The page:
Generally speaking, this native zone of habitation extends roughly from Japan to India. Within that zone, though, it naturally appears ins some areas more than others. The majority of specimens therefore live in countries that include Nepal, India, China, and Taiwan.
Across the regions in which it appears, however, it displays a fairly impressive versatility. That’s due to the fact that it appears across a wide range of altitudes. Some concentrations appear at or near sea level. Others, meanwhile, live as high as 8,000 ft (2,400 m).
In all of these habitats, though, the invertebrate displays decided preferences for the type of environment it calls home. That’s because the vast majority of individuals live in dense forests. Most further appear along small streams, and amongst the dense undergrowth.
Like many of the species in its Family, the beautiful Orange Oakleaf evolved as frugivorous in nature. It therefore possesses a strong preference for certain sources of food. These sources principally consist of the sap from local trees, and various overly ripe fruit.
On the other hand, its own predators include a wide array of creatures. This list mainly includes local species of ants, spiders, birds, and wasps, though. In defense, it developed powerful wings, making it a strong flyer. Camouflage remains its main defense, however.
Elegance Coral Facts
- Closing out this article about these 5 Incredible Invertebrates of Japan is the dazzling beauty understandably named the Elegance Coral.
- The descriptive term given to it perfectly serves as one of the common names for this particularly beautiful species of Cnidaria. It also goes by several other common names, though. These names include the ridge coral and the wonder coral.
- Its cumbersome scientific name, meanwhile, consists of the hard to pronounce Catalaphyllia jardinei. It also holds a secret. This quite remarkable creature further represents, at least for the moment, the only known member of its entire genus.
- The first official scientific recognition of this gorgeous animal occurred in 1893. At that time, this occurred as a result of the work of the respected English biologist, William Saville-Kent, although he gave it a different name in the beginning.
- Unfortunately, due to its great beauty and distinctiveness, it’s now popular in reef tanks. As a result, its population numbers in the wild have plummeted. Due to this, the IUCN currently lists it as Vulnerable on its Red List of Threatened Species.
- The lovely Elegance Coral also faces even further threats to its existence. Habit loss now poses a very real threat to its surviving wild populations. The ongoing effects of climate change most likely poses its greatest threat in the wild, though.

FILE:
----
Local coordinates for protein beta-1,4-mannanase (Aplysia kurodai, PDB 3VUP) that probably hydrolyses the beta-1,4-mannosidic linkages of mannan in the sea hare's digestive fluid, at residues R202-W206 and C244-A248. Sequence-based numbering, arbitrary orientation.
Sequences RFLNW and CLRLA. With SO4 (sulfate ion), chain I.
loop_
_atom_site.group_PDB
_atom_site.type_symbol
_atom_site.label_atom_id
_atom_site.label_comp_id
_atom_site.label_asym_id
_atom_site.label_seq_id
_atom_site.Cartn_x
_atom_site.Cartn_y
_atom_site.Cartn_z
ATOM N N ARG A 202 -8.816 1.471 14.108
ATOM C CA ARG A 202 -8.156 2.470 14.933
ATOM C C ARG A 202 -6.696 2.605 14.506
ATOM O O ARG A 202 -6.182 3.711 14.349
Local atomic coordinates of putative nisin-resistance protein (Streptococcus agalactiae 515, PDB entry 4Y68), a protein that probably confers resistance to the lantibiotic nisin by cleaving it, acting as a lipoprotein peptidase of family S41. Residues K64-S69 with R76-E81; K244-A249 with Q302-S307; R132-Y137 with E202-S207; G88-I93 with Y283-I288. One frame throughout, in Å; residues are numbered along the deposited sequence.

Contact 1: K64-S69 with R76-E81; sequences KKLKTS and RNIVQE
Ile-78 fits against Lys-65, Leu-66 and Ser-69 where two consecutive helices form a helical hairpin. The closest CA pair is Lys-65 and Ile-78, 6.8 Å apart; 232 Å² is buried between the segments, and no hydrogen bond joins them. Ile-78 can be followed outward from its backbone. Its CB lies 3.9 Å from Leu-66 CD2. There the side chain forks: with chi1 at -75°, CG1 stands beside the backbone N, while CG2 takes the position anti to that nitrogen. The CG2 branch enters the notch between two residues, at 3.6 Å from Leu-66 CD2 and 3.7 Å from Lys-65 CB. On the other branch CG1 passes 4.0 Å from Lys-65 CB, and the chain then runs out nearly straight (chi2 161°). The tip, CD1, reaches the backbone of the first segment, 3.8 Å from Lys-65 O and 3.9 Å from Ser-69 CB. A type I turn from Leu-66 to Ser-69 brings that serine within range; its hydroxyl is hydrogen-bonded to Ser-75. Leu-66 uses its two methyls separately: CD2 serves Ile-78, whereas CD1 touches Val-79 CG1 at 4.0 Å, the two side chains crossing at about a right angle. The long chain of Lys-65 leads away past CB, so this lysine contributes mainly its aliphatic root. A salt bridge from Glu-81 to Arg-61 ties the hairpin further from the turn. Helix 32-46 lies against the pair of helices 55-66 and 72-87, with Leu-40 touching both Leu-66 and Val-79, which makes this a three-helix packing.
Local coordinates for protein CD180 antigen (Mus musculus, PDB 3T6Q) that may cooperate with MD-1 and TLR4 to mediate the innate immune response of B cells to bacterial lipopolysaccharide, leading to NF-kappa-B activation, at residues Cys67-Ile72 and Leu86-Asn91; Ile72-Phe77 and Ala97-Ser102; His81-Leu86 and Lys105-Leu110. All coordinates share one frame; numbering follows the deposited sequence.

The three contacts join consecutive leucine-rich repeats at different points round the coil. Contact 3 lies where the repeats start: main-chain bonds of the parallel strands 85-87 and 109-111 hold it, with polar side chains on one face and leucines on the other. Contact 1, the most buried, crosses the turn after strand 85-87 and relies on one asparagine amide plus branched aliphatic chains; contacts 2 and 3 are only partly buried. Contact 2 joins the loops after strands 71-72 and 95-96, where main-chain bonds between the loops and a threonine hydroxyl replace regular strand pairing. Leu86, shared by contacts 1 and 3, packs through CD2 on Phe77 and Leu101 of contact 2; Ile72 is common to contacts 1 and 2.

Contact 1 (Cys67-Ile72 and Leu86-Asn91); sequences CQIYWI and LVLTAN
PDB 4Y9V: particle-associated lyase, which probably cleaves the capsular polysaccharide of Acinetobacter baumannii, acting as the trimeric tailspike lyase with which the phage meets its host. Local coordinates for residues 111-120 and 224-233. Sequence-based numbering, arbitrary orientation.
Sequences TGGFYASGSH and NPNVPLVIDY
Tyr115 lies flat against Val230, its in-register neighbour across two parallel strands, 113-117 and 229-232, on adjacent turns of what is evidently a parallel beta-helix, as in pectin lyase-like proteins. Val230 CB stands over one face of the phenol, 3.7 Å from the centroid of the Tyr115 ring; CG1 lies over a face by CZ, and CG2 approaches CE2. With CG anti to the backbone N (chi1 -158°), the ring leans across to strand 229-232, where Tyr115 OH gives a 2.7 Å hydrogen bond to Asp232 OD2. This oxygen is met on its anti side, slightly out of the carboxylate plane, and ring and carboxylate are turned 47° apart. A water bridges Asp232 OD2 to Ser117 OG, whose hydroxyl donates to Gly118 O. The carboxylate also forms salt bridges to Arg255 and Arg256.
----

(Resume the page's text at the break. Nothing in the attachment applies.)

Elegance Coral Physical Description
The magnificent Elegance Coral truly earns its name. While it’s certainly a beautiful species, it also impresses those who know of it in another way, as well. That’s due to the fact that, along with being quite lovely, it’s also among the largest of all know forms of coral.
More precisely, mature adults of this species attain an average length of roughly 12 in (30 cm). The same individuals further reach an average height of approximately 8 in 20 cm). The general outline remains highly irregular in shape, though, due to its construction.
The gorgeous Elegance Coral possess a branching coralite skeleton displaying a brilliant color. This part of the animal generally shows a light green shade. The many tendril surrounding its central disk, however, most commonly show a bright pink in color.
- Kingdom: Animalia
- Phylum: Cnidaria
- Class: Anthozoa
- Order: Scleractinia
- Family: Euphylliidae
- Genus: Catalaphyllia
- Species: C. jardinei
Elegance Coral Distribution, Habitat, and Ecology
Even though its numbers appear to be diminishing, the Elegance Coral nevertheless still inhabits a relatively large section of the globe. In point of fact, it appears in the western and central Pacific Ocean, along with a part of the Indian Ocean, as well.
More precisely, that range extends as far north as the island country of Japan. To the south, however, it appears in scattered colonies as far away as Australia. Unfortunately, though, it now mainly appears in only widely scattered small concentrations in the range.
Wherever it still makes its home, though, it displays a strong preference for its choice of habitat. The animal lives almost entirely on areas of reefs. Even there, though, it typically prefers to dwell on the central portion of the reef, for reasons that remain unknown.
Individuals also sometimes choose to live on the sandy bottom, but rarely, if ever, on rocks. The amazing Elegance Coral further prefers for the regions its inhabits to have strongly flowing, sometimes even agitated, currents, again for undetermined reasons.
Much like many of its relatives, it can reproduce either sexually or asexually. The latter it manages via the creation of new branches, that later drop off, and form new colonies. Although mainly photosynthetic, it also consumes small quantities food, often detritus.
5 Incredible Invertebrates of Japan
We hope that each of you enjoyed reading, and hopefully learning from, this article we’ve written about these 5 Incredible Invertebrates of Japan. It’s also our hope that doing so has left you with either a new or renewed appreciation for such wonders of Nature.
Unfortunately, however, many of their kindred around the world now find themselves facing strong threats to their continued existence as a species. Many of those dangers, in fact, stem from the actions of mankind. We must do all we can to protect and preserve them all.